This past month, Defense Secretary Ashton B. Carter announced the end of the military’s combat ban for women, marking the end of the longstanding prohibition. Women will now “be allowed to drive tanks, fire mortars, and lead infantry soldiers into combat[,]” Carter explained. The Pentagon chief confirmed that he was not making any exceptions, and that women will “be able to serve as Army Rangers and Green Berets, Navy SEALs, Marine Corps infantry, Air Force parajumpers and everything else that was previously open only to men.” Each service of the military has until April 2016 to fully integrate women into combat roles.
In preparation of lifting the ban, U.S. defense officials studied the militaries of other countries that have experience with sending women into combat, to determine how the military could fully integrate women into all American combat positions. With the ban lifted, the United States joins more than a dozen countries that already allow women to fight in combat and place fewer restrictions on women’s role in the military.
Norway was the first NATO country to allow women into all combat positions, including submarines. In fact, earlier this year, the country’s government enacted a law that extends conscription to women. As Colonel Ingrid Gjerde, the commander of Norwegian forces in Afghanistan in 2012, notes, "It’s not a big deal because women who go into these fields know the standards, and it’s not that hard for women to train up to the standards if they really want."
Israel is also well-known for permitting women in combat positions. It has a longstanding practice of conscription for both women and men. However, while many combat roles have been open to women, in practice, as of 2013, only 4.3 percent of combat troops were women. Certain combat positions are still off-limits to women, including serving in tanks and submarines. Moreover, overall, as of 2011, the Israeli Defense Forces is only 33 percent female, in part because the length of time women are required to serve is shorter, and there is a more lenient discharge system for Jewish women who are religiously observant.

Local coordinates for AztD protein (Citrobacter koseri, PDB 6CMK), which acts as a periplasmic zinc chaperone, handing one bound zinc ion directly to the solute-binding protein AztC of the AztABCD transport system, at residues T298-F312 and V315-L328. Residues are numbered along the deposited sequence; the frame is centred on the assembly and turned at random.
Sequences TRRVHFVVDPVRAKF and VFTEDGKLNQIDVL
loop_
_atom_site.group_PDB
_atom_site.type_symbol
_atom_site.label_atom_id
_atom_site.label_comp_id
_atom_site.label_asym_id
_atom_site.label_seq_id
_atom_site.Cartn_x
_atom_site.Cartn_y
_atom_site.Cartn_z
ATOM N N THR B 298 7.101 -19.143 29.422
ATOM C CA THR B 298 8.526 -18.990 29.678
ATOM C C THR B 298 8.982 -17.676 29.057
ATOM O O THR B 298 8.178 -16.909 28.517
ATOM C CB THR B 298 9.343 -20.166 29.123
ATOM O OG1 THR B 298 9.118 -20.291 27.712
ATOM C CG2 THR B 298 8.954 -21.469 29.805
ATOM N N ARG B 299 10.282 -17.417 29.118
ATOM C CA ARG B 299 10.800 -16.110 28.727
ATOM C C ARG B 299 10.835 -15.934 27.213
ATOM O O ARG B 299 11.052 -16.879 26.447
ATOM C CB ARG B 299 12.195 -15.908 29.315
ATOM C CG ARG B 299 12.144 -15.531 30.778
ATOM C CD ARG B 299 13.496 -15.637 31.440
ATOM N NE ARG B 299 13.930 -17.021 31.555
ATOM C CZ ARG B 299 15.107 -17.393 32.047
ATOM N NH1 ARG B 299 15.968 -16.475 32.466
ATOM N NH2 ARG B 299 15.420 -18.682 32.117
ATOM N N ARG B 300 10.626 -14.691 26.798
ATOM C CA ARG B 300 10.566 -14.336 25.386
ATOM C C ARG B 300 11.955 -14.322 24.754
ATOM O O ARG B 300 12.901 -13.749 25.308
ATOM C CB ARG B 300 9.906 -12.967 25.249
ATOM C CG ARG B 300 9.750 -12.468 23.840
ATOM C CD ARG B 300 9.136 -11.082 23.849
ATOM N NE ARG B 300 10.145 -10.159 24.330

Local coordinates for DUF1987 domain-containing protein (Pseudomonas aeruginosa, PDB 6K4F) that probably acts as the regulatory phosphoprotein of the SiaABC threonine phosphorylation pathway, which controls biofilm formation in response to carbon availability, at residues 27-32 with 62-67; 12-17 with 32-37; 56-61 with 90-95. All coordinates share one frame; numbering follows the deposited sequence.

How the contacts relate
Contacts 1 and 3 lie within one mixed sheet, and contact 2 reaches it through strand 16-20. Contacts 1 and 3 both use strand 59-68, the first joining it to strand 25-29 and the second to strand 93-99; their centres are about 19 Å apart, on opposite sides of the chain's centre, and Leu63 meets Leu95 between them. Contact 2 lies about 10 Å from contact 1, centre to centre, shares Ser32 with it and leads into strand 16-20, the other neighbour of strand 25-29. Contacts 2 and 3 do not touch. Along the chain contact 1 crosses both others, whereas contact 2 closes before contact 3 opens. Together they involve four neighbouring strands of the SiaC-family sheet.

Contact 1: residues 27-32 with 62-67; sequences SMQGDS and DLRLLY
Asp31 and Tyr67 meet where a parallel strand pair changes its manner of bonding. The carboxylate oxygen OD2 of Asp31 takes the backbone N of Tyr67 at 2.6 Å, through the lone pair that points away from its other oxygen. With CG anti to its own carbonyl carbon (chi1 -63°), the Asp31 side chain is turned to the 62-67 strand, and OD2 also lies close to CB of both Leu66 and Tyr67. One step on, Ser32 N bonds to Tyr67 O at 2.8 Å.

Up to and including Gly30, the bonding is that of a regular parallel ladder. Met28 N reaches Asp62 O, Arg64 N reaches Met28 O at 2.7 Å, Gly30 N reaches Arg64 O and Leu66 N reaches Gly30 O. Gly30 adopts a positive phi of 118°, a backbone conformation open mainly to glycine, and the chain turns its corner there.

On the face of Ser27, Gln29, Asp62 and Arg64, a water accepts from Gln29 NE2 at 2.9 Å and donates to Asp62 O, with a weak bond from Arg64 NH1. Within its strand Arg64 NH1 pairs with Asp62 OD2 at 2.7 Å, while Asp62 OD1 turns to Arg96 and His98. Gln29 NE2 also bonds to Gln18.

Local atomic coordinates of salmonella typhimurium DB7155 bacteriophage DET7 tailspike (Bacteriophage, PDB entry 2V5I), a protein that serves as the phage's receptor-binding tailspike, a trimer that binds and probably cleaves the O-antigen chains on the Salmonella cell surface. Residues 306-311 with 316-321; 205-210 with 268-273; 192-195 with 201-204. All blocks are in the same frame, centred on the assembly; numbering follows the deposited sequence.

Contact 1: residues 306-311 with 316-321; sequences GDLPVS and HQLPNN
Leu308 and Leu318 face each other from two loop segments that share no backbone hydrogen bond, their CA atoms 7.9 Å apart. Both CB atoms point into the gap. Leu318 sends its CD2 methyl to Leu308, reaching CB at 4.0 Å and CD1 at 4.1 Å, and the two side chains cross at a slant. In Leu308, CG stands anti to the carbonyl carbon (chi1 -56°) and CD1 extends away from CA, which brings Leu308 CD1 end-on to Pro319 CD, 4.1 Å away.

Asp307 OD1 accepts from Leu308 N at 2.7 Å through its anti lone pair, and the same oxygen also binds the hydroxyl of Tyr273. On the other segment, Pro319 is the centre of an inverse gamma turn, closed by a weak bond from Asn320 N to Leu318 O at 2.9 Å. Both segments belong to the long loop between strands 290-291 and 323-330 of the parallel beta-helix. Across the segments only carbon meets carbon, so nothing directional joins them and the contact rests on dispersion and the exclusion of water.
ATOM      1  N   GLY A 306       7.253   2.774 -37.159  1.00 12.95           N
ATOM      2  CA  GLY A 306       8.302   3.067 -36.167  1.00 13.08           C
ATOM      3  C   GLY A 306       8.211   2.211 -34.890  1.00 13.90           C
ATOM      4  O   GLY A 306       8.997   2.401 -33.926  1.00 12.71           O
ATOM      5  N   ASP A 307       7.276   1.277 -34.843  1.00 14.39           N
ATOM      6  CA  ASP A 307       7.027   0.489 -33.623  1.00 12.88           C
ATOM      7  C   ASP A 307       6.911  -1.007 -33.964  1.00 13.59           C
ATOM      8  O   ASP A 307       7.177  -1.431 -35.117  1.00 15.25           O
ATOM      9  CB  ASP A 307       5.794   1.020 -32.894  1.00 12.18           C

Now that women are allowed to join combat units, will they? Canada eliminated restrictions on women in combat in 1989, but, as of 2014, women only comprised 2.4 percent of combat troops.
Women in the U.S. military have been, as a practical matter, in combat roles since September 11, 2001. In the wars in Iraq and Afghanistan, the traditional front lines of war faded and women were in combat roles despite the official ban. As CFR’s Gayle Tzemach Lemmon notes, for many women, the end of the ban just means that they can be officially recognized for the work they have already been doing.
But as Radhika Coomaraswamy suggested at a recent CFR roundtable I hosted, increasing the number of women in various military roles around the world should not simply be a way to expand the capacity of countries to fight war. Indeed, increasing the number of women in combat is intrinsically important as a matter of equality and can enhance the ability of militaries to respond to civilians (particularly the concerns of female civilians). Plus, some militaries have found that women soldiers are more effective at tasks, such as gathering intelligence from female civilians, which can help prevent attacks before they occur. At the same time, women have proven they can be as tough in fighting wars as men—and meet the standards defined by men. Historically, armed conflict involves a form of hyper masculinity and such masculinities continue to function in subsequent peace-building efforts. As women step into combat—and more broadly into positions of power—will this change the nature of peace and security or will access to these positions change women?